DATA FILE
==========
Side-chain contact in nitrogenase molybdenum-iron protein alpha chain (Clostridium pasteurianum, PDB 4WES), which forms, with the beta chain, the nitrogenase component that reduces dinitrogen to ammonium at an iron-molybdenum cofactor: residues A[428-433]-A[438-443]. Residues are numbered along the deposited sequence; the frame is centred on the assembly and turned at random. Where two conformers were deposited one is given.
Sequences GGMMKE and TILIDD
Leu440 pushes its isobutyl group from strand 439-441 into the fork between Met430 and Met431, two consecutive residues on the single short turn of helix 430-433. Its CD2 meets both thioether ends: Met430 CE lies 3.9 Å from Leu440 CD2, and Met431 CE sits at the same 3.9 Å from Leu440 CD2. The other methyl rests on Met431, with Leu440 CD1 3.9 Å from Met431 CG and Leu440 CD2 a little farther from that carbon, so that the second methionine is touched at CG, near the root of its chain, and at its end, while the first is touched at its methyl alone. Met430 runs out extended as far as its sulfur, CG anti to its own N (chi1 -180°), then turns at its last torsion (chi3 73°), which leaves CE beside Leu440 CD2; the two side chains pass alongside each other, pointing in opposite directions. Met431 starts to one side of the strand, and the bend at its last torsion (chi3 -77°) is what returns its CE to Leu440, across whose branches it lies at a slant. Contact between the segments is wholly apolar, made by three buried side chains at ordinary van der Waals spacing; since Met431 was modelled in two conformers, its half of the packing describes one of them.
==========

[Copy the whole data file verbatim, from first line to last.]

Side-chain contact in nitrogenase molybdenum-iron protein alpha chain (Clostridium pasteurianum, PDB 4WES), which forms, with the beta chain, the nitrogenase component that reduces dinitrogen to ammonium at an iron-molybdenum cofactor: residues A[428-433]-A[438-443]. Residues are numbered along the deposited sequence; the frame is centred on the assembly and turned at random. Where two conformers were deposited one is given.
Sequences GGMMKE and TILIDD
Leu440 pushes its isobutyl group from strand 439-441 into the fork between Met430 and Met431, two consecutive residues on the single short turn of helix 430-433. Its CD2 meets both thioether ends: Met430 CE lies 3.9 Å from Leu440 CD2, and Met431 CE sits at the same 3.9 Å from Leu440 CD2. The other methyl rests on Met431, with Leu440 CD1 3.9 Å from Met431 CG and Leu440 CD2 a little farther from that carbon, so that the second methionine is touched at CG, near the root of its chain, and at its end, while the first is touched at its methyl alone. Met430 runs out extended as far as its sulfur, CG anti to its own N (chi1 -180°), then turns at its last torsion (chi3 73°), which leaves CE beside Leu440 CD2; the two side chains pass alongside each other, pointing in opposite directions. Met431 starts to one side of the strand, and the bend at its last torsion (chi3 -77°) is what returns its CE to Leu440, across whose branches it lies at a slant. Contact between the segments is wholly apolar, made by three buried side chains at ordinary van der Waals spacing; since Met431 was modelled in two conformers, its half of the packing describes one of them.